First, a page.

Rotation Into Growth—Again? As rates have stabilized, investors are reassessing the value vs. growth rotation. While 45% of respondents expect value equities will outperform growth over the next month, 39% of respondents indicated that growth will outperform value—reversing the current trend. “Given the increased volatility in the tech and growth sectors in February and March, it seems investors have reduced their overall holdings of tech, but it’s too early to say if it’s a correction or a trend reversal,” says Oscar Ostlund, head of content for Marquee, the digital platform for the Global Markets.
Above (L to R): Fadi Abuali, Jessica Binder Graham and Jonny Fine of Goldman Sachs
In recent episodes of The Daily Check-In, experts from Goldman Sachs discuss the four megatrends in the retail investing space, the rise of thematic ETFs and the evolution of ESG financing.
Fadi Abuali, CEO of Goldman Sachs Asset Management International, on the impact of millennials—one of the four megatrends that will dominate retail investing over the next decade: “For millennials, the focus is really on travel, restaurants, concerts—all of these things and activities that, for the last few months, they haven’t been able to participate or engage in. And so we expect those activities to experience a cyclical rebound and complement an already attractive medium growth trend in that area.” [Watch video]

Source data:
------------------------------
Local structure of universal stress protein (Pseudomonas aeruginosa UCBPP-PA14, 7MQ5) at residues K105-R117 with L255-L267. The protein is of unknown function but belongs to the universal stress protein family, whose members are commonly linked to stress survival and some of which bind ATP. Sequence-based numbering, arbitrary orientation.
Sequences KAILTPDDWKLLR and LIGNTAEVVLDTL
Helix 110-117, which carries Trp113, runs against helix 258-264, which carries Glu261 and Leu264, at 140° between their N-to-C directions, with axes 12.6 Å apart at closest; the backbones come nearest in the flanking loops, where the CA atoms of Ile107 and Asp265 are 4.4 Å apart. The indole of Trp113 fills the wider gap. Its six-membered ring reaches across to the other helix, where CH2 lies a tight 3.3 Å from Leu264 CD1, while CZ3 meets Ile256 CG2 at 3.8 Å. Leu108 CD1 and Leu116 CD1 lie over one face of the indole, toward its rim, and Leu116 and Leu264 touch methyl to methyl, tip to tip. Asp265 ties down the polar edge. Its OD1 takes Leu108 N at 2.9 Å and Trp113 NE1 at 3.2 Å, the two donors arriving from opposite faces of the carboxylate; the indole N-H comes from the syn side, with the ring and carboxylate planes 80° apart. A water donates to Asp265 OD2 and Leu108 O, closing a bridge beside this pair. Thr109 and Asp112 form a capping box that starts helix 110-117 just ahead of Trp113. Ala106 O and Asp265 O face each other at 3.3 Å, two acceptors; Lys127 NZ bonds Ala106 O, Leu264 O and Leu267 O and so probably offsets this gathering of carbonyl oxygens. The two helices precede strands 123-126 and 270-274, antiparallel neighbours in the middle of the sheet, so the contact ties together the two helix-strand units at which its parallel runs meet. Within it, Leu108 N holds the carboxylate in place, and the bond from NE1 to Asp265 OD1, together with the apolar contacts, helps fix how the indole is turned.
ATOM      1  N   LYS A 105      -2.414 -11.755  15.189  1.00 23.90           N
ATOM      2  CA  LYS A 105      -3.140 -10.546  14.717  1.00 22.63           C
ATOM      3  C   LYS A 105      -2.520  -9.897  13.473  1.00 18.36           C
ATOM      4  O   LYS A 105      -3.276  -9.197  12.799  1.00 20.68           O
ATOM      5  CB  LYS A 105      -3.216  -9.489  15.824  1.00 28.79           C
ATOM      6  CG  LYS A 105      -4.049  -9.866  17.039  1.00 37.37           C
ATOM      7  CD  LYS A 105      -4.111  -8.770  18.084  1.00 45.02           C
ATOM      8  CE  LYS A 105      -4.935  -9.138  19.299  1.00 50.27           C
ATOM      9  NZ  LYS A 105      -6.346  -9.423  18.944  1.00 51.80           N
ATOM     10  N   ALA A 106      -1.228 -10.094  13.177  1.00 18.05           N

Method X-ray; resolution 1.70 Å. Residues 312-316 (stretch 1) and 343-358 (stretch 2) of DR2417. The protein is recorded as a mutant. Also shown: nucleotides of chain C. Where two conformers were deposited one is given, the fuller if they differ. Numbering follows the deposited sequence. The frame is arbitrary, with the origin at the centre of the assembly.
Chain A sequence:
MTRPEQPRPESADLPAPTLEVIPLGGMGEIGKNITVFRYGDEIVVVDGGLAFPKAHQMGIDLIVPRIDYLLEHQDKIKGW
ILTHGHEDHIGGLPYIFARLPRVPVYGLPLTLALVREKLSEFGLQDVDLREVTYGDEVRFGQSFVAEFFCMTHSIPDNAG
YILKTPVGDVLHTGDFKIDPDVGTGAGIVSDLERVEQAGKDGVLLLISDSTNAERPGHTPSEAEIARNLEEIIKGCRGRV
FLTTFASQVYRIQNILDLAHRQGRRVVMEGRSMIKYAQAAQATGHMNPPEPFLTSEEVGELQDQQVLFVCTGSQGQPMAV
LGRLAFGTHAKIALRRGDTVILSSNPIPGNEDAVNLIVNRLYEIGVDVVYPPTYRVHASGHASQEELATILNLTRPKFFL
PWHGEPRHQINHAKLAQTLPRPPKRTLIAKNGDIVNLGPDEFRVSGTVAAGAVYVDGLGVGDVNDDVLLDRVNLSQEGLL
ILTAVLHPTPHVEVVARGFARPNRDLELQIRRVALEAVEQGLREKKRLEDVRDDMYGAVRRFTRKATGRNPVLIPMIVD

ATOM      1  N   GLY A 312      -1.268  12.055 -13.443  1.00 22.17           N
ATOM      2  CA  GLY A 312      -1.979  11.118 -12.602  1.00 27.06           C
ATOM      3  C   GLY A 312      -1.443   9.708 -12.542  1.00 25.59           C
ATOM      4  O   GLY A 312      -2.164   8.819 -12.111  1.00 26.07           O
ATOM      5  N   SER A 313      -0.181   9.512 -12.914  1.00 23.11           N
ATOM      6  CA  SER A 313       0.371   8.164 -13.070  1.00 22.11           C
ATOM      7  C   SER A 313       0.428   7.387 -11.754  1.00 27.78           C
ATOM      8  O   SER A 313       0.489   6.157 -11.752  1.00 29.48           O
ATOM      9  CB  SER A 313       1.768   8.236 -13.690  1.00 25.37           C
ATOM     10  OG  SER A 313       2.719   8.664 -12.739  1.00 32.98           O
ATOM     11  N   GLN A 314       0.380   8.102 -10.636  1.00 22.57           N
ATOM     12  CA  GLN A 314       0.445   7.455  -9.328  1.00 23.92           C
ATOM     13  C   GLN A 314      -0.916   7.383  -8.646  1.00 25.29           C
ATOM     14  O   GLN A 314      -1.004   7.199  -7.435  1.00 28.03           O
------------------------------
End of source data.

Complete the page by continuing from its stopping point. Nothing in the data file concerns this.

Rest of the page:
Jessica Binder Graham, co-head of European Equity Research for Goldman Sachs Research, on the rapid rise of thematic ETFs: “It’s no coincidence that many of these funds took off at the same time that we saw dramatic pickup in retail investing in the U.S. as it is catering to those retail investors. And I think a lot of people look at these as a way to gain exposure to very long-term disruptive areas with the added benefit of diversification across stocks and in some cases, geography.” [Watch video]
Jonny Fine of Goldman Sachs’ Investment Banking Division, on how ESG financing will evolve in the next three to five years: “Right now I’d say that we’re at the early or middle stage of Phase 1. That’s rapid growth in specific ESG financing markets such as those that we’re seeing in the investment-grade and high-yield bond markets both here as well as in Europe… Now, Phase 2, which in all truth is happening in parallel, is all about the company and not about the financing product. Corporations, for example, that have a really robust decarbonization KPI, they won’t need to issue a sustainability-linked bond to get a cost-of-capital advantage—money is going to flow to them anyway.” [Watch video]